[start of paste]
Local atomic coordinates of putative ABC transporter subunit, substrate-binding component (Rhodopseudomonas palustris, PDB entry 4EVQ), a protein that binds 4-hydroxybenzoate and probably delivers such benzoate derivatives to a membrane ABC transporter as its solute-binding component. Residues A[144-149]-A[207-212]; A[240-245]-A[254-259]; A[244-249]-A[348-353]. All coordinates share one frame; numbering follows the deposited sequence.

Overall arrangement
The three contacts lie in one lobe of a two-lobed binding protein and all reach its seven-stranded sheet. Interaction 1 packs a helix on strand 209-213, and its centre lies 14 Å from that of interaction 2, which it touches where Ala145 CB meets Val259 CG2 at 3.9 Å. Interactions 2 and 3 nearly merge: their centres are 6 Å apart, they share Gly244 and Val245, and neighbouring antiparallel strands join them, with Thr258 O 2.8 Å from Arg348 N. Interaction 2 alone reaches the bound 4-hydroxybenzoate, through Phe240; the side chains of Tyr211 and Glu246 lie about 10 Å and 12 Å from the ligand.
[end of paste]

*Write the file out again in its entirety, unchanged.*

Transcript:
Local atomic coordinates of putative ABC transporter subunit, substrate-binding component (Rhodopseudomonas palustris, PDB entry 4EVQ), a protein that binds 4-hydroxybenzoate and probably delivers such benzoate derivatives to a membrane ABC transporter as its solute-binding component. Residues A[144-149]-A[207-212]; A[240-245]-A[254-259]; A[244-249]-A[348-353]. All coordinates share one frame; numbering follows the deposited sequence.

Overall arrangement
The three contacts lie in one lobe of a two-lobed binding protein and all reach its seven-stranded sheet. Interaction 1 packs a helix on strand 209-213, and its centre lies 14 Å from that of interaction 2, which it touches where Ala145 CB meets Val259 CG2 at 3.9 Å. Interactions 2 and 3 nearly merge: their centres are 6 Å apart, they share Gly244 and Val245, and neighbouring antiparallel strands join them, with Thr258 O 2.8 Å from Arg348 N. Interaction 2 alone reaches the bound 4-hydroxybenzoate, through Phe240; the side chains of Tyr211 and Glu246 lie about 10 Å and 12 Å from the ligand.